What Jobs Does the Coast Guard Do for Homeland Security?

Coast Guard JobsIt has been more than a decade since the Department of Homeland Security was formed, with the past ten years resulting in many Coast Guard jobs for Homeland Security departments that did not exist prior to the formation of this agency. The Coast Guard has been perhaps the branch of the military most impacted by the formation of the Department of Homeland Security, with new responsibilities and access to new information that has broadened the scope of their responsibilities relating to national security and overall defense of the nation’s waters.

The Coast Guard: What Does it Protect?

The Coast Guard is perhaps the most obscure of the military’s branches, but that doesn’t make it any less essential to national defense and the prevention of terrorism on American soil. The Coast Guard is specifically responsible for protecting the nation’s waters from terrorist threats and from threats to national defense, but it’s also responsible for defending the nation’s maritime borders, protecting the sea itself from intrusion or other biological threats, and responding to DHS bulletins regarding threats made to American waters. It enacts these responsibilities in several new ways, thanks to the formation of the Department of Homeland Security.

Access to National Intelligence Information

Prior to the inception of the Department of Homeland Security, the Coast Guard actually did not have access to national intelligence information concerning terrorist threats or national security issues. Instead, the Coast Guard simply responded to executive or Congressional directives governing its deployment and position. Now, the agency receives regular intelligence briefings and acts based upon those briefings to protect American waters. The agency is therefore more nimble in practice and now plays a larger role in securing American borders and warding off suspected terrorists or terrorist plots.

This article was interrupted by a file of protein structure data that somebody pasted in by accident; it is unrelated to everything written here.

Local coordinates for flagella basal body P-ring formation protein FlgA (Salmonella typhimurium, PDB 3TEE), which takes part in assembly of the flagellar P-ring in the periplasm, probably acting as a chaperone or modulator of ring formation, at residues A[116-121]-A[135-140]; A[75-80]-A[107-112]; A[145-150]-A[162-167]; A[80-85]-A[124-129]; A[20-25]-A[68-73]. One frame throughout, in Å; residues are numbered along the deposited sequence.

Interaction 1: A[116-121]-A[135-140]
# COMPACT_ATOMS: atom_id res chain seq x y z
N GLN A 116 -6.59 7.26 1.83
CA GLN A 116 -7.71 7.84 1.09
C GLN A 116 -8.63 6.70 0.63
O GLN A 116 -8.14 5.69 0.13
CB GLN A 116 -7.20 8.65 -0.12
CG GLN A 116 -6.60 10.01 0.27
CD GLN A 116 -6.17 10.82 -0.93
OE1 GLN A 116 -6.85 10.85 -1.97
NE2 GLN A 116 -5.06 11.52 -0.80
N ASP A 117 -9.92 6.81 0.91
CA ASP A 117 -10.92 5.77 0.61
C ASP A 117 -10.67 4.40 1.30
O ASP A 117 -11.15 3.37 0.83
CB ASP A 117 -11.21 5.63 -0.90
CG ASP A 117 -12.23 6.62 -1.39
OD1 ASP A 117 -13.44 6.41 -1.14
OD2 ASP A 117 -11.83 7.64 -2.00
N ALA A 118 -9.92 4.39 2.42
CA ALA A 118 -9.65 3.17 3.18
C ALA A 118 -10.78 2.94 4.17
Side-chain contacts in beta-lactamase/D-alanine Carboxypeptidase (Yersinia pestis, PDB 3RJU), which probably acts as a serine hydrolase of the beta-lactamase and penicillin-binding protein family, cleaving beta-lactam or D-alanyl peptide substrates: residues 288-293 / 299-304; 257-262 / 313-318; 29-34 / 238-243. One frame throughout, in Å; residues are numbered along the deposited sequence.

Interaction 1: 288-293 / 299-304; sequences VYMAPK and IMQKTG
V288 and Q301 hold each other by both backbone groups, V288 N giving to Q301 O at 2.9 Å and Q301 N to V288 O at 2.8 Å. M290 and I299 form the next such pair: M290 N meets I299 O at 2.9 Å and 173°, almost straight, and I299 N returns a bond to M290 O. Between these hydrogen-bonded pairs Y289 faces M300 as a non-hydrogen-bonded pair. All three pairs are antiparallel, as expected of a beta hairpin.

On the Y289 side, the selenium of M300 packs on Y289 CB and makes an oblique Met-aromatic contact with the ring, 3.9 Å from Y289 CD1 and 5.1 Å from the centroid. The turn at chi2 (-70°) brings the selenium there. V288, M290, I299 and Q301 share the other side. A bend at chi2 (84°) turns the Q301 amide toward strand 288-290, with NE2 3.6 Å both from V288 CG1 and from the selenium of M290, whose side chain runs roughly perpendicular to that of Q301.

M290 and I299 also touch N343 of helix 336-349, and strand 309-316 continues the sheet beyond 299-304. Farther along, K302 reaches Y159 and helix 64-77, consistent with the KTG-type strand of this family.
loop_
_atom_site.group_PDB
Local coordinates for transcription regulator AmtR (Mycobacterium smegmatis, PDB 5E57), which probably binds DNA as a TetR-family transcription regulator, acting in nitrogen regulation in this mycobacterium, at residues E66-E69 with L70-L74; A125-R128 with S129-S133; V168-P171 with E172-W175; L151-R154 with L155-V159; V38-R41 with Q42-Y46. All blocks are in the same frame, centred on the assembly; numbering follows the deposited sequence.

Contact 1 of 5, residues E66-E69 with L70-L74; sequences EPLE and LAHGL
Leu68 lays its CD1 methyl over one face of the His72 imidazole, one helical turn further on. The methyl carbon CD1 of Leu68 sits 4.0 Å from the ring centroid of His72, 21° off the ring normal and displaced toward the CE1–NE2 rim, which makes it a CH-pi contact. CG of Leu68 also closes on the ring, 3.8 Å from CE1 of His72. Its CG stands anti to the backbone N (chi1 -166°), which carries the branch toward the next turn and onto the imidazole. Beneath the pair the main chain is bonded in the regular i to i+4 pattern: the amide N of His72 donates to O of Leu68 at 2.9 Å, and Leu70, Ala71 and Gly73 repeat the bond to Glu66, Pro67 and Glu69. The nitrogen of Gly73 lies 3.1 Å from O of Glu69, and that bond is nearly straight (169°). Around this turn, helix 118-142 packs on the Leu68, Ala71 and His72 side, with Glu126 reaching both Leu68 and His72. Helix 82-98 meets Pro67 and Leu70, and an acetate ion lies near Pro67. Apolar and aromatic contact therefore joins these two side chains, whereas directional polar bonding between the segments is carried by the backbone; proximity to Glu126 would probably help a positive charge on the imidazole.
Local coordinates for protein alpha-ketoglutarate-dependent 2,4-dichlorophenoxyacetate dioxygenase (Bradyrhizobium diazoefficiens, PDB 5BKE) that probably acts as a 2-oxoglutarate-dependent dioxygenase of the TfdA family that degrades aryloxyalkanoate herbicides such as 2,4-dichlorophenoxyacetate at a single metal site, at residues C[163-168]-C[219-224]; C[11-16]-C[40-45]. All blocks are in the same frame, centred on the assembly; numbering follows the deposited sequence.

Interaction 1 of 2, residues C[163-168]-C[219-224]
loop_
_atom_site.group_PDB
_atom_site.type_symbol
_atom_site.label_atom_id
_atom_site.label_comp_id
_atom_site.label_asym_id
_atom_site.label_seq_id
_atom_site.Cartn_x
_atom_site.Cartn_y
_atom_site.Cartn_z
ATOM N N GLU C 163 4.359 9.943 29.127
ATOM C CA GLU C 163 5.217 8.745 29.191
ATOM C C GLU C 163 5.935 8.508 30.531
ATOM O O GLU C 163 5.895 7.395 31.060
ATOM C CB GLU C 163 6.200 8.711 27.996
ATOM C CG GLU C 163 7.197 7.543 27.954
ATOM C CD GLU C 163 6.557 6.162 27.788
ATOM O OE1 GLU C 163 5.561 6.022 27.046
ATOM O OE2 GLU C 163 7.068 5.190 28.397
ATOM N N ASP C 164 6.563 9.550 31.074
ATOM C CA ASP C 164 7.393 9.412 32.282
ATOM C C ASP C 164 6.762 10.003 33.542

Defense of America’s Maritime Borders

The Coast Guard is charged with securing the nation’s maritime borders, including those along the east and west coasts, as well as along the Gulf Coast near Cuba. If the Coast Guard notices any unapproved vessels making an approach for the United States coastline, their job is to simply prohibit access to U.S. waters and turn the craft around. If the craft makes it to American soil, the Coast Guard will often work with the Border Patrol and the Department of Homeland Security to arrange for deportation of the individuals back to their country of origin. This prevents terrorists from entering the United States by water, and is crucial to shoring up national security.

Deployment of Boats and Other Craft

The Coast Guard will, at the request of the Department of Homeland Security, mobilize its fleet in order to protect a specific area of the American coastline if it has been determined that the area may be the target of a terrorist plot or attack. In this way, the Coast Guard’s responsibilities closely resemble those of the Navy. Even so, this is a very rare request and on that has so far not been used by DHS officials.

Related Resource: Master’s in Homeland Security

A New Coast Guard for the Homeland Security Era

The Coast Guard has been significantly expanded in recent years, both in terms of its personnel and its responsibilities when keeping the coast safe form external threats. As a result, the Coast Guard jobs for Homeland Security range from border protection to defense and many other tasks.